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Fatal weaknesses: the Abyssinian crisis

Fatal weaknesses illustrated: contemporary responses to the Abyssinian crisis

The League’s response to the Abyssinian crisis was widely seen as a disaster. Three contemporary reactions illustrate the point. Have a look at them and bear them in mind: in step 1.16 we will discuss the overall performance of the League of Nations, in which the Abyssinian crisis might be a relevant factor

Point 1 – The Political Cartoonist

David Low, On the Throne of Justice

David Low, On the throne of justice, Evening Standard, 24 July 1935

Point 2 – Haile Selassie addressing the League of Nations

League of Nations in the 1930s – Disarmament and Abyssinia

Following the Italian invasion, the Abyssinian Emperor, Haile Selassie, addressed the League; the first Head of State to do so. Parts of his speech can be seen in the clip linked above. The relevant passage starts at 3:05 and concludes at 5:14. This is the only section of the clip you need to watch. If you cannot access Youtube please do not worry. This video is non essential and will not affect your understanding of the forthcoming material.

Point 3 – An angry & disillusioned activist

An angry letter to the editor

The following appeared in the DAILY TELEGRAPH of 25 June 1935:

‘Treaties or scraps of paper?’
To the Editor of The Daily Telegraph,
Last Saturday’s leading article on “Abyssinia: Our Duty” is welcome indeed after the advice liberally offered to the Emperor of Abyssinia by some sections of the English Press, urging him to submit to Italy, not because the Italian blackmail is just, but because it would be so inconvenient for ourselves if he resisted.
We might be called on to do more than lip-service to the League; and how extravagant would that be! Twenty-one years ago, when the consequences of honouring our obligations were far more menacing, we were indignant enough at the suggestion that treaties were, after all, only “scraps of paper.” But geography plays strange tricks with justice. Italy is breaking at least three solemn pledges in her aggression on a fellow member of the League – the very type of aggression that the League was created to prevent: but many of us do not find it matters very much. The League has not yet called on us; but there are already plenty of voices busy finding pretexts for us to shuffle out of the whole thing.
It is not our duty to defend Abyssinia single-handed – no-one has suggested it; but it is our duty, if covenants mean anything whatsoever, to oppose this piece of brigandage at Geneva, and after. It is our duty to be concerting with whatever Powers retain some decency, particularly the United States, what measures may be needed. Europe has at its disposal sanctions that Italy could not defy, provided we have the courage to use them. But instead of that the English Press, with a few honourable exceptions, has been taken up with nauseating discussion of our own interests. Later on, one gathers, we shall be very firm with Italy about the water of Lake Tana. Meanwhile, Ethiopian blood is a cheaper commodity.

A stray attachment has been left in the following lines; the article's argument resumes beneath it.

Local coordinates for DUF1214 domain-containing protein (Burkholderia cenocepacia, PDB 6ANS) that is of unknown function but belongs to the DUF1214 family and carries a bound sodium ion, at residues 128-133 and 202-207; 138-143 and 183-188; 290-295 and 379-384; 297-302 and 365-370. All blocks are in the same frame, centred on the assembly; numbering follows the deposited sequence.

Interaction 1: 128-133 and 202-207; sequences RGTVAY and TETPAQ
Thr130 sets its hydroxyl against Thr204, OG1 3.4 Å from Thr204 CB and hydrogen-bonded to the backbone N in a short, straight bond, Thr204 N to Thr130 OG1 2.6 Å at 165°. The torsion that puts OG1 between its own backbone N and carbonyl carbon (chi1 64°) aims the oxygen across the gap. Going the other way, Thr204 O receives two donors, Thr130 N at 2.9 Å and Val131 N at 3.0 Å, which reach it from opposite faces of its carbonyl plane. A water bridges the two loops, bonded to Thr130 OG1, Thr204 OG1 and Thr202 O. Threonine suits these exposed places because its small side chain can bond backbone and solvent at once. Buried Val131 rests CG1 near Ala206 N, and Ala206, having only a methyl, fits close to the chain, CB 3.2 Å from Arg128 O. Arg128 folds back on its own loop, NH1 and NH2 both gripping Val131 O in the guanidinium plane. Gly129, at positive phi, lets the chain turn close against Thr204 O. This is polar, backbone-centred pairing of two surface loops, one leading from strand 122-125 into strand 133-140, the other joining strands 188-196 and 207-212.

If this is to be the way of our world, why make treaties at all? Let us at least have the courage of our cynicism. Let us have done with covenants, since they no longer serve to deceive anybody. Let us have done with the League, since “collective security” means simply the security of those strong enough to be secure. And then, if we perish in the chaos for which the world is heading, it will at least be without having canted to our last breath.
This jungle-law may have ruled between nations in the past; the time is rapidly approaching when either it ends or else the world. If the League cannot enforce one law for weak and strong, black and white, sooner or later we are finished. And if we flinch every time a test arises, we shall have deserved it.
[From a letter by F. L. Lucas of King’s College, Cambridge, British anti-appeasement campaigner, to The Daily Telegraph, 25 July 1935]

The three statements reflect the League’s marginalisation. Perhaps you can think of more recent examples in which international organisations of today have been criticised for their inability to respond? If so, keep a note of your thoughts in anticipation of our discussion of the League’s performance in step 1.16. However, before we kick off that discussion, the next step looks at another side of the League’s work: much less covered, but perhaps as important.

© University of Glasgow
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